As I am educated as a scenographer, I employ tools and methods from this discipline in my research. As a scenographer I communicate with the space through the introduction of materials, e.g., wood, fabric or other objects. In my artistic research project Voicelanding, the material is acoustic sound, created live. This sonic scenography is performed by the musicians in interaction with the space. It is not perceived from a distance and it is never static as scenographies made of other material usually are. In sonic scenographies the audible becomes physically and bodily accessible for the audience as the musicians perform the fluid scenography all around and in relation to them. The way the performers relate to the space, to the sounds and to each other guides how the sonic scenography can be read. The musicians do not perform within the scenography, they are a part of it. Their performance embraces the audience in a sonic space. Sonic scenography, as a form of performance-making, is for me a way to create worlds of affective qualities for an audience. The experience of a sonic scenography can be explored individually, in proximity, and can therefore touch and move the audience physically and emotionally.



If musical composition is a positioning with (‘com’ = with), then site-sensitive sonic scenography positions sound with space, in relation to space. Sound here cohabits the space with the other elements. For example, in Vokal-De-Konstruktion the distribution of the voice groups and the movement of performers through the space were arranged in such a way that the voice and the presence of the performer were in dialogue with the architectural elements of the building, visually and acoustically. This co-presence was explored and developed during a workshop with the choir on site. The act of worlding with sound on site is the act of creating certain relationships between sounds in a space and with the acoustic qualities of the space. As sound is in constant change, relations in the space and between the individual sounds change over time. These relations and changes can be spatially arranged. The movement and other changes of the sounds can alter our perception of time in the way in which they change. But this is not all. Sonic scenography is the creation of a space with sound. This is a space that is made up of sound, and which can be entered. This sounding space interacts with and is not apart from the architectural space where the audience watches and hears the scenography unfold. As the sonic scenography collaborates with the site, it performs together with the architectural space, and the bodies that are in it. The sonic scenography envelops the audience actively in its unfolding. As an audience member, one is inside the development of the shapeshifting sonic scenography. Sonic lands expand and are cultivated by the performers whilst the audience can move through them. While this sonic scenography creates invisible fluid spaces together with and within a fixed space, it illuminates the presence of this space.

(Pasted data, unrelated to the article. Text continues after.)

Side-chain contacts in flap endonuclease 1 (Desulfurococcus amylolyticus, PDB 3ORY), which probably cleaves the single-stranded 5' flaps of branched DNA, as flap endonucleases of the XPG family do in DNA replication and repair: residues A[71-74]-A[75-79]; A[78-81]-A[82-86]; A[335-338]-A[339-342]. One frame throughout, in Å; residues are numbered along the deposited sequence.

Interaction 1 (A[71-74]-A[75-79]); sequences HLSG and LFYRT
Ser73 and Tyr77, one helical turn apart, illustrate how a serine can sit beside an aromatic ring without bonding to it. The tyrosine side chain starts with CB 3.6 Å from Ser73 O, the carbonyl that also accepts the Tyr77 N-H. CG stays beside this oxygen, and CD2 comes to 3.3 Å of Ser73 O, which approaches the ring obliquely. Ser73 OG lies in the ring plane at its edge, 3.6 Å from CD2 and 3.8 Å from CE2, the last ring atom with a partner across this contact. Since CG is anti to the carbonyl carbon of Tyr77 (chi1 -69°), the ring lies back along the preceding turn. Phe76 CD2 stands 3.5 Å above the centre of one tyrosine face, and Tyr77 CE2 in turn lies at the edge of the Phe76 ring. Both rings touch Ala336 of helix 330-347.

Scenography is, here, also a form of space-making. According to Rachel Hann, scenography can “score” how place is constituted (Hann, 2019, p.112). Using the verb score elevates the capacities for change in scenography over time in relation to a place. Instead of ‘place’, I prefer to use the word ‘space’ because it allows for more openness (it is less designated, but is nonetheless a defined area). The connections that are made to history, politics and memory can then be selected based on the people involved in the project and the material that comes up in interaction with the space. Space for me is specific. Spaces are created through interaction. There is an interrelation between action and structure that social scientist Martina Löw describes in her text The Constitution of Space (2008). In her research it becomes evident that “space is a relational category” (Löw, 2008, p.26). Learning that space is created through actions, and is perceived based on relations between objects, encouraged me to think about how consciously interacting with sound can create social space. In order to create sonic spaces, it is not enough to construct a space with sound. Interaction with sound needs to be initiated to show how sound can create spaces that are shared and which stimulate interaction. Sonic social space is one possible outcome of the sensibility with which we care for sound in interaction with space. We thereby extend the space-care implicated in this process towards other entities, as one way of connecting with them - and thereby constituting space through sonic scenography. (see space-care in the dictionary)